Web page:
Mathachan KJ spends most of his time on his farm in Kasargod, Kerala. There, he tends to over 1,00,000 mussels that grow in seven ponds. “They are not edible and are grown specifically to cultivate pearls. This batch is now nine months old. It will take another nine more months for the harvest,” explains the 65-year-old.
Mathachan set up his pearl farm 22 years ago after resigning from his work as a professor in Saudi Arabia. “In 1982, I got an opportunity to take up a course on freshwater pearl cultivation from the Freshwater Fisheries Research Centre, China. I loved it and decided to resign my job and do it full time in 1999.”
He initially cleared the rubber plantation with his 35 cents to dig the first pond to grow them. “It is large and can hold 20 lakh litres of water. The other six are comparatively smaller and are in different locations on my six acres of land. I also grow areca nut, vanilla and coconut trees in the plot.” Mathachan sources the fresh mussels from the river Kaveri, near his home. “I use the variety called Lamellidens marginalis that is abundant in the Western Ghats. Both the shells and the pearls have a golden tone to it,” he explains.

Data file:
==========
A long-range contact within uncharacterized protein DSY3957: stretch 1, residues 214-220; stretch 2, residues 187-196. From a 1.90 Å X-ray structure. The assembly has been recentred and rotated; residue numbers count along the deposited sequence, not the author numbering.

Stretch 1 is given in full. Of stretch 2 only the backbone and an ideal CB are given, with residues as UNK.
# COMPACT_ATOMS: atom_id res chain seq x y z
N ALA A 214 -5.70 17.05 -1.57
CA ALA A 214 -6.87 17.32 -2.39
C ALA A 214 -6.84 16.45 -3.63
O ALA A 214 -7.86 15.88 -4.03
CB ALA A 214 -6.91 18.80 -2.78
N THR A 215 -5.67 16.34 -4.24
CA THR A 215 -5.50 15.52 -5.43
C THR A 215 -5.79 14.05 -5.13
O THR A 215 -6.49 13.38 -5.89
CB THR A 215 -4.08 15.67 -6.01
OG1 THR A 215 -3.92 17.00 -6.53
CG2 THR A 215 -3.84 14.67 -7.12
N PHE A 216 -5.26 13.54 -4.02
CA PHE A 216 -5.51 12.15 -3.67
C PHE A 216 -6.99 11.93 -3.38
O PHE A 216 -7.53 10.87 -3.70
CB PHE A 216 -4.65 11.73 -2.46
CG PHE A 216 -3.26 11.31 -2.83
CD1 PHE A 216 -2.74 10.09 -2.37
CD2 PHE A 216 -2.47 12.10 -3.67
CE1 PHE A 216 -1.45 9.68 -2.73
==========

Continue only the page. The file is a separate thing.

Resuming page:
Mussels growing in baskets in a pond
The mussels are immersed in the pond in suspended baskets, and feed on plankton found in the water. “It is important to maintain the pH of the water between seven and nine for optimum growth,” says Mathachan. The mussels dwell in the ponds for a month before they are implanted with acrylic nuclei, which later develop into pearls. “I use two nuclei for a mussel which gives me two pearls during harvest.”
It takes 18 months for the pearls to mature by forming numerous ‘nacre layers’ around the nucleus. “It is formed by a secretion of the mussels. There will be 540 layers formed when I harvest them.” The extraction is done manually, and Mathachan has six people to help him in the process. The shells are separated carefully to get the pearls. After being cleaned with water, the pearls are then sent to gemologists for certification. “They are then exported to Australia. The market for freshwater pearls is better abroad,” he says.
Mathachan has taken more than 1,000 workshops on freshwater farming so far across India. “Anyone can do it with a bit of patience and training. It feels good to see a growing interest. After the pandemic, I learnt to take classes online.” Other than mussels, he also grows fish in the pond. “It gives me an added income and also fresh fish for the family. Most of my weekends are spent fishing with my friends on my farm,” he concludes.